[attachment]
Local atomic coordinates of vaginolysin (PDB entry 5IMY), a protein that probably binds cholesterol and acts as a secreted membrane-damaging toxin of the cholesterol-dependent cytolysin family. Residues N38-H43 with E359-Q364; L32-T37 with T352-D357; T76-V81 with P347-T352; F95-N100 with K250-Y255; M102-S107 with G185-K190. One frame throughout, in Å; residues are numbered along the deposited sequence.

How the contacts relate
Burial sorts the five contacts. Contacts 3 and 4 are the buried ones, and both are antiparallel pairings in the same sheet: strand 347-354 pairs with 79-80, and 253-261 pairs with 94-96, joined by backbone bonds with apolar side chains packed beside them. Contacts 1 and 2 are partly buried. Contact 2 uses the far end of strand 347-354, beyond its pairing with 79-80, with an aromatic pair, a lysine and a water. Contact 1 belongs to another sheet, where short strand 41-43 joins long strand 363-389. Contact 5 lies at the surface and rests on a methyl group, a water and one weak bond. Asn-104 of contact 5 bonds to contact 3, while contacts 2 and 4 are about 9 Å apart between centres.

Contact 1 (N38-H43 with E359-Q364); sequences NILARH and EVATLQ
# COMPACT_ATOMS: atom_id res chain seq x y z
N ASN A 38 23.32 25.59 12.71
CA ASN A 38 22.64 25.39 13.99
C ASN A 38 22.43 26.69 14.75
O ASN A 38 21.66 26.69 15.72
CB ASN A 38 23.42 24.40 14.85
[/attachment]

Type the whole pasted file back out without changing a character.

Local atomic coordinates of vaginolysin (PDB entry 5IMY), a protein that probably binds cholesterol and acts as a secreted membrane-damaging toxin of the cholesterol-dependent cytolysin family. Residues N38-H43 with E359-Q364; L32-T37 with T352-D357; T76-V81 with P347-T352; F95-N100 with K250-Y255; M102-S107 with G185-K190. One frame throughout, in Å; residues are numbered along the deposited sequence.

How the contacts relate
Burial sorts the five contacts. Contacts 3 and 4 are the buried ones, and both are antiparallel pairings in the same sheet: strand 347-354 pairs with 79-80, and 253-261 pairs with 94-96, joined by backbone bonds with apolar side chains packed beside them. Contacts 1 and 2 are partly buried. Contact 2 uses the far end of strand 347-354, beyond its pairing with 79-80, with an aromatic pair, a lysine and a water. Contact 1 belongs to another sheet, where short strand 41-43 joins long strand 363-389. Contact 5 lies at the surface and rests on a methyl group, a water and one weak bond. Asn-104 of contact 5 bonds to contact 3, while contacts 2 and 4 are about 9 Å apart between centres.

Contact 1 (N38-H43 with E359-Q364); sequences NILARH and EVATLQ
# COMPACT_ATOMS: atom_id res chain seq x y z
N ASN A 38 23.32 25.59 12.71
CA ASN A 38 22.64 25.39 13.99
C ASN A 38 22.43 26.69 14.75
O ASN A 38 21.66 26.69 15.72
CB ASN A 38 23.42 24.40 14.85